Exhibitions were held at the Maison du Brésil, Maison du Mexique, Maison des Étudiants Suédois, and the Maison Internationale during the spring 2012. The opening of the exhibition at the Maison du Brésil featured a talk by architectural historian Mary Vaughan Johnson with the title ‘La pissotière de l’Impératrice’, and the launch of Denise Cobello’s performance ‘Rituels de toilette’ conceived in collaboration with Florian Lasne and Caterina Carrá. During the exhibitions, there were several screenings of Paromita Vohra’s compelling documentary Q2P. The ‘finissage’ at the Maison des Étudiants Suédois featured a talk by Dr Barbara Penner (The Bartlett, UCL) with the title ‘Why are we waiting? Women, Protest, and Public Conveniences’.
The project received logistic support from these same Maisons/Houses and funding from the Fonds des Initiatives des Étudiants du Théâtre de la Cité and the University of Westminster. Paromita Vohra kindly gave us permission to screen her documentary Q2P (since available on YouTube).
PRESS AND SOCIAL MEDIA (on Femmes et WC)
Méndez, Julián, ‘El lujo de orinar… sin cola’, Diario Sur, 29/11/2014
Méndez, Julián, ‘El lujo de orinar sin cola’, El Correo, 26/11/2014
‘Femmes et WC’ par Herman Flore, Maison du Brésil, 01/03/2013.
‘Pourquoi les femmes doivent-elles souvent faire la queue pour aller aux toilettes?’, CIUP, 12/04/2012.
British Toilet Association. Femmes et WC, 27/03/2012.
Rituels de toilette / Toilet rituals, Racines de poche. Théâtre de geste et de parole.
PRESS AND SOCIAL MEDIA (general)
Butterly, Amelia, ‘Obama signs law for male toilets in the US to be equipped with baby change’, BBC newsbeat, 11/10/2016
Blad, Evie, ‘Transgender Students and Bathrooms: What Should Schools Do?’, Education Week, 27/05/2016 [online], 01/06/2016 [print]
Driscoll, Brogan, ‘Everybody’s Talking About This Gender-Neutral Bathroom Sign – Here’s Why’, The Huffington Post, 13/05/2015.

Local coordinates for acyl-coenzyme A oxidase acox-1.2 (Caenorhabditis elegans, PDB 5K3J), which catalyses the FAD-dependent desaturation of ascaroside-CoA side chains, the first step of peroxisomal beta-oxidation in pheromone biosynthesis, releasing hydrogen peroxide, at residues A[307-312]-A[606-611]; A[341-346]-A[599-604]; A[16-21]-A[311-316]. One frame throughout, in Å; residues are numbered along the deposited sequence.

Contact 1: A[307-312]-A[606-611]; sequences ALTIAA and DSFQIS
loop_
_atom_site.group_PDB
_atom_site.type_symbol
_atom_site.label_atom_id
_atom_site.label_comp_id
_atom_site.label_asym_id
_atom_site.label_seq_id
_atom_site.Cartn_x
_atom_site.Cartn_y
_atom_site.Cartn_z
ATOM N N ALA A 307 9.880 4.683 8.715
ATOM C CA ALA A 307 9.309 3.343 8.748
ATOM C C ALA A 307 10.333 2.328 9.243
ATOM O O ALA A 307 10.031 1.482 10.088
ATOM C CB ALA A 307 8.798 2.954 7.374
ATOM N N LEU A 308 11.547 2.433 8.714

Kohli, Sonali, ‘The future of bathrooms’, Quartz, 13/05/2015.
Bouriaud, Manon, ‘Si le logo des toilettes de femmes cachait en fait une super-héroïne’, Le Huffington Post, 04/05/2015.
Pereda, Cristina F. ‘Los baños unisex de la Casa Blanca’, El País, 24/04/2015.
Martínez Cantera, Ángel L., ‘El plan de los 120 millones de retretes’, El País, 17/02/2015.
Muñoz-Alonso, Lorena, ‘Is Toilet Art Having a Moment?’, artnetnews, 20/10/2014.
Frémaux, Philippe, ‘Pour la parité dans les toilettes’, Observatoire des inégalités, 04/09/2003.
RELATED EXHIBITIONS AND ART PROJECTS
Concours Chouettes Toilettes, organized by the Association des Bibliothécaires de France (ABF), open until 21 May 2021.
La toilette, naissance de l’intime, Muséé Marmottan Monet, Paris, 12/02-05/07/2015.
Toliet?! Human Waste & Earth’s Future, Miraikan (National Museum of Emerging Science and Innovation), Tokyo, 02/07-05/10/2014.
The Toilet Gallery, Rotterdam, Netherlands.
Muntadas, Ladies & Gentlemen [photos], Actar, Barcelona, 2001.
Museo del Orinal, Ciudad Rodrigo, Spain.
Sulabh International Museum of Toilets, New Delhi, India.
Beauvoir, Simone de, Le deuxième sexe, Paris: Gallimard, 1949.
Damon, Julien, ‘Les toilettes publiques: un droit à mieux aménager’, Droit social 1, 2009.
Elias, Norbert, La Civilisation des moeurs, Paris: Pocket, 1974.
Knight, Gale & Bichard, Jo-Anne (2011), Publicly Accessible Toilets. An Inclusive Design Guide, London: Royal College of Art Helen Hamlyn Centre for Design. Available for download at: http://www.rca.ac.uk/research-innovation/helen-hamlyn-centre/about/resources/publications/
Molotch, Harvey & Norén, Laura (eds) (2010), Toilet: Public restrooms and the politics of sharing, New York: New York University Press.
Penner, Barbara, & Gershenson, Olga (2009). Ladies and Gents: Public Toilets and Gender. Philadelphia: Temple University Press.
Yomtow, Nel (2012), The grimy, gross and unusual history of toilets, Mankato, MI: Capstone Press.
If you have any comments (including relevant links and/or readings) and/or are interested in hosting the Femmes et WC exhibition, please enter your comment/request below or contact Olivia Muñoz-Rojas, project coordinator, directly at email@example.com